Protecting, improving and expanding England's woodland resource
Government forestry policy is set out in Defra's and Forestry Commmission England's forestry and woodland policy statement
England’s trees, woods and forests are a vital national asset providing multiple economic, social and environmental benefits.
Our objective is to enable the forestry sector to protect, improve and expand this asset so that these benefits can be maximised now and maintained for the future. Our forestry policy is therefore based on resilience.
This means a forestry sector and woodland resource that keeps growing and providing these multiple benefits, despite threats such as pests and diseases and climate change, without requiring more government intervention.
To achieve this, everything we do must be focused on meeting the following key objectives (in priority order):
• protecting the nation’s trees, woodlands and forests from increasing threats such as pests, diseases and climate change
• improving their resilience to these threats and their contribution to economic growth, people’s lives and nature
• expanding them to further increase their value
This hierarchy of priorities is the bedrock of our forestry policy and our approach to enabling all in the sector to achieve our collective ambitions.
Woodlands and forests face unprecedented threats in the face of the dual challenges of climate change, which can weaken our existing trees thereby creating more suitable conditions for the expansion of pest populations, and an increase in international trade resulting in new pests and diseases arriving from overseas.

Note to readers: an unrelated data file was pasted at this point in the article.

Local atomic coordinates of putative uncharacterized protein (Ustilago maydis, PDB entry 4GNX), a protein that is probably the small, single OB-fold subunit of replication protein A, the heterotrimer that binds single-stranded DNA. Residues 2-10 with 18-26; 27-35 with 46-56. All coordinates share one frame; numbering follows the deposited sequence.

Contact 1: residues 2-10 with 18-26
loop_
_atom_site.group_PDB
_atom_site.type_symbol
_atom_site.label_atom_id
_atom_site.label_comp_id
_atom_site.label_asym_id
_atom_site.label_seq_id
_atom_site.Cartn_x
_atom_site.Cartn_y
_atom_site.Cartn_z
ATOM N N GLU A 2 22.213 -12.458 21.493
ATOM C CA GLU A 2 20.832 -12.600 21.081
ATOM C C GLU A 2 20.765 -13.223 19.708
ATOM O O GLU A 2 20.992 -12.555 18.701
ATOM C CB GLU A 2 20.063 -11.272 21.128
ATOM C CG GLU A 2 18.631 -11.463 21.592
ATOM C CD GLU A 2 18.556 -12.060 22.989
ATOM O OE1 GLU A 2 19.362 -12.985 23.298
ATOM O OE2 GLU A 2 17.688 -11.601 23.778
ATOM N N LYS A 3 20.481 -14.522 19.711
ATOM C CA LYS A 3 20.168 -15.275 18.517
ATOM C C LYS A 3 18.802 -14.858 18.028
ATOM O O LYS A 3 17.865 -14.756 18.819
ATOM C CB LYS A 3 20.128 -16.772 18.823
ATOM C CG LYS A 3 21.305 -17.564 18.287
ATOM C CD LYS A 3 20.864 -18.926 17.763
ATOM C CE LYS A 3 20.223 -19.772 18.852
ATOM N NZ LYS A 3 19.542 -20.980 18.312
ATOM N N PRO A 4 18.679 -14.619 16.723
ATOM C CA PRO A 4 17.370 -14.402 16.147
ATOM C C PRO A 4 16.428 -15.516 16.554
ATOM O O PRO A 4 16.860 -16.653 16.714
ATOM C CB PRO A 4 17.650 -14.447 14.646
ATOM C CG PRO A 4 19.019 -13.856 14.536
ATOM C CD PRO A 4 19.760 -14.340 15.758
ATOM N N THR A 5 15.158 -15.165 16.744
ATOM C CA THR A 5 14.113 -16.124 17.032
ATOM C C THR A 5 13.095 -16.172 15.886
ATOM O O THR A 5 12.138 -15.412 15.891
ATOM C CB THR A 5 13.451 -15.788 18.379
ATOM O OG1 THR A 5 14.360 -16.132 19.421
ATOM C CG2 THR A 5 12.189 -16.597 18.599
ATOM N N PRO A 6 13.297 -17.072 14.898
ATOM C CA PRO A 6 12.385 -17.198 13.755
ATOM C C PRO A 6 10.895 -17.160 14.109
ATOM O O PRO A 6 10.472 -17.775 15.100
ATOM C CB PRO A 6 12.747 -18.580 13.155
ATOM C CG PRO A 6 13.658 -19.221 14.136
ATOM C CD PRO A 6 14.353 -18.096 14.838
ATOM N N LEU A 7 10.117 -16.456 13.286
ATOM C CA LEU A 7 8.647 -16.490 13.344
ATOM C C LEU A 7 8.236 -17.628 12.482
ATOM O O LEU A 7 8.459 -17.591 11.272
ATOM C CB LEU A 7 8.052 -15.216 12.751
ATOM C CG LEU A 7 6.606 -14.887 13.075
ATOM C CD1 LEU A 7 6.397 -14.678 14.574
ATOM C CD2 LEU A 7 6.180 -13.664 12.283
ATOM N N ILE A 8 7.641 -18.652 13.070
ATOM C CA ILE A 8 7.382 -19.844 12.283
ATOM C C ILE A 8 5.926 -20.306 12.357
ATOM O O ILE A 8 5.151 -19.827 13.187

Unsustainable populations of some deer species and grey squirrels and invasive species such as Rhododendron can also damage woodland. We support landowners in collaborating to manage wild deer populations and controlling invasive species.
We use regulation and swift responses to tree disease outbreaks to protect England’s woods, working in partnership with woodland owners and managers. We also promote planting of a wider range of types and species of trees to increase ecological resilience.
This will decrease the frequency and severity of outbreaks of tree diseases and a provide a woodland resource that is more resilience to such outbreaks when they occur.
Woodland managed to the UK Forestry Standard (link) will continue to provide benefits such as jobs and economic activity, timber and woodfuel, clean water, biodiversity, and places for people to enjoy the outdoors.
We are at the heart of cross-sector partnership working. We provide woodland owners and managers with the advice, incentives and market opportunities they need to identify what they want from their woods, plan how to make this happen, and put their plan into action.
Woodland creation in most landscapes can bring increased benefits such as jobs and economic activity, timber and woodfuel, clean water, biodiversity, and places for people to enjoy the outdoors.
We want to create a lot more woodland in England and work with others to encourage more trees to be planted where it suits local conditions.
Developing our business
We run our business, manage change and continuously improve so we become better at enabling the sector to protect, improve and expand England's woodland.
We are an intelligent organisation that understands how to make a difference in the real world to realise the ambitions in our forestry policy. For example, we have supported research to develop a better understanding of what motivates landowners to manage their woodlands and/or invest in new woodland creation.
- Summary for Policy-makers (PDF, 1.7MB)
- Evidence base review (PDF, 2MB)
- Woodland management segmentation (PDF, 9.3MB)
- Woodland creation segmentation (PDF, 5MB)
We publish trends in key indicators of the outcomes we want so that everyone can see how we, and the wider sector, are doing.
Much of the work on organisational change is brought together in the Woodland Policy Enabling Programme.